How Your Kitchen Can Be Eco-Friendly

A lot of the emphasis on an environmentally-friendly kitchen has been placed on reducing the amount of plastic that you use. Whilst this is definitely important, there is actually plenty more things that you can do to reduce your kitchen’s impact on the planet.

Design

If you’d like your kitchen’s design to be eco-friendly, there are several materials that you need to consider. For the units, have a look at birch plywood which is made of thin sheets of timber sandwiched together. For walls and floor coverings, choose resin which can replicate concrete. If you can choose your sink, opt for stainless steel which can easily be recycled. When choosing appliances for your new kitchen, you should look for products with an eco-friendly mode and with a good Energy Star rating.

Renovation

So you want a fancy new kitchen? Don’t head to the showroom immediately. Instead, have a look at used kitchens. So many kitchens are given up just because they’re not to the owner’s taste, so you may be able to grab a great bargain by approaching a re-seller of used kitchens. Used Kitchen Exchange is one of the most highly recommended companies in the industry as they survey kitchens for their quality, professionally remove them and can help with arranging delivery to your home. You can even do a further good deed by listing your kitchen for sale on the site, and you might be able to make a tidy profit. If your kitchen is still in good condition, you might want to save yourself some money and do it up yourself – paint the units, change the cabinet handles and decorate your backsplash for the best effect.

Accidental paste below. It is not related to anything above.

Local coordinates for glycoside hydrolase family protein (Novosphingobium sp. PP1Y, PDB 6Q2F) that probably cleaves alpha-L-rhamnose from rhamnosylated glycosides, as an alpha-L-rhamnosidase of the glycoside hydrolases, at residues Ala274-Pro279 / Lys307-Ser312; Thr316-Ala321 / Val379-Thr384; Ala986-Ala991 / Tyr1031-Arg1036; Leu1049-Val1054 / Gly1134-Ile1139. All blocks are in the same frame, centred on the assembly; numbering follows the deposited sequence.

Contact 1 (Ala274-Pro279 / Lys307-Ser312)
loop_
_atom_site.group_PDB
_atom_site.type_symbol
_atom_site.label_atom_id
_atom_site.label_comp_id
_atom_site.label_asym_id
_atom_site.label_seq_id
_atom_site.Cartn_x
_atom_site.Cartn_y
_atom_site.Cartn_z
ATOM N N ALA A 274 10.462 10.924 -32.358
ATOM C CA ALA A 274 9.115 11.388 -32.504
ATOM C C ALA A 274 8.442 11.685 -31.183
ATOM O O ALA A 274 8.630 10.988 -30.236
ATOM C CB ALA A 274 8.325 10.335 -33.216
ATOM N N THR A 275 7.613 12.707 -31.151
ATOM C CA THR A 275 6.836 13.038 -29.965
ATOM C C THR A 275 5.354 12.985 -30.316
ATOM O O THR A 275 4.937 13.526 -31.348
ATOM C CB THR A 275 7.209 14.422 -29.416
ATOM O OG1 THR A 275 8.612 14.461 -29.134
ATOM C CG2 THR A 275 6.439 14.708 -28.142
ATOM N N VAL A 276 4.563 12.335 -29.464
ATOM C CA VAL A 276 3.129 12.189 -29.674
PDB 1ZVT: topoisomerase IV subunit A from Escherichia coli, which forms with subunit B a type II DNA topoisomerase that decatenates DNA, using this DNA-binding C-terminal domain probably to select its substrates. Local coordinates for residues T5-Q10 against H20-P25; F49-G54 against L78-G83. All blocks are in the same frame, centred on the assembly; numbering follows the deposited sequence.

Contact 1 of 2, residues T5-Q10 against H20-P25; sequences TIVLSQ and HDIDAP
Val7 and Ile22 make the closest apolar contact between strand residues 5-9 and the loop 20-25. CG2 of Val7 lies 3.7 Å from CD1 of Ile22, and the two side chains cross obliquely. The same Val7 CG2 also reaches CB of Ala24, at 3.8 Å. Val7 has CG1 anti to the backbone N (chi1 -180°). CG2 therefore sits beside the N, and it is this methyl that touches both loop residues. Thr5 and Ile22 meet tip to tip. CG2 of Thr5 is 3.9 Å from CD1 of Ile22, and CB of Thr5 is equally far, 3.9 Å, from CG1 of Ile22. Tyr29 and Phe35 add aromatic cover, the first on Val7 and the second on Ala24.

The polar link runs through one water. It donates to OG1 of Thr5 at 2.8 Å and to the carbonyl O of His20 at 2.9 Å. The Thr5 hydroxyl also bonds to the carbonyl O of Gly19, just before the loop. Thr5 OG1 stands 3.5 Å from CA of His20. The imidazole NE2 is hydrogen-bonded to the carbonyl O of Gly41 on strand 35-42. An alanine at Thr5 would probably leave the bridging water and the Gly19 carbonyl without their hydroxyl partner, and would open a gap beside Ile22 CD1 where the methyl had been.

Think Long-Term

When you’re buying utensils and cooking equipment for your kitchen, always think long-term. Yes, you can buy utensils for cheap, but they won’t last long and they’ll end up in the bin. Avoid wooden spoons and plastic utensils, and buy high-quality knives which can be sharpened by hand. Teflon pans are useful for cooking, but don’t last very long, so swap them for a cast iron or stainless steel pan, which will be more than worth the initial investment.

Change the Way You Cook

With most new ovens, there’s no need to extensively pre-heat before you cook. Try and cook more than one thing in the oven at once, or even use your microwave where you can as it uses much less energy. If you’re cooking on the hob, you can avoid wasting heat by using a properly sized pan for each ring. Up to 40% heat can be wasted if you use a six inch pan on an eight inch burner.

Shop Local

Eating seasonally isn’t just good for your body; it’s good for the environment too. Choosing fruit and vegetables which are locally sourced and in season will save so much in air miles, reducing your carbon footprint dramatically. If you’re not sure how to shop locally – look for a farmers market near you, or scour the supermarket for local brands. Organic food is free of preservatives and expires quickly, so it makes sense to buy locally.

Reduce Waste

The kitchen is undoubtedly the room in your home which creates the most waste, but there are lots of things that you can do to make an effort to reduce it. Start at the shops – have a look at the things that you buy and the way that they are packaged. If you buy fresh produce, this could be reduced and if you visit your local butchers, they may even be happy to put your meat in your own Tupperware for you. When you’re cooking, only cook what you will use or freeze the rest to avoid throwing it away, and re-use glass jars and carrier bags.

Make Your Cleaning Green

If you read the back of your kitchen cleaning products, you might be surprised at the amount of chemicals they have. If you can swap your traditional cleaning products for detergents that are plant based, and products with a non-toxic formula, this is good for the environment. You can also find plenty of information online about making your own cleaning products with household basics such as baking soda and vinegar.

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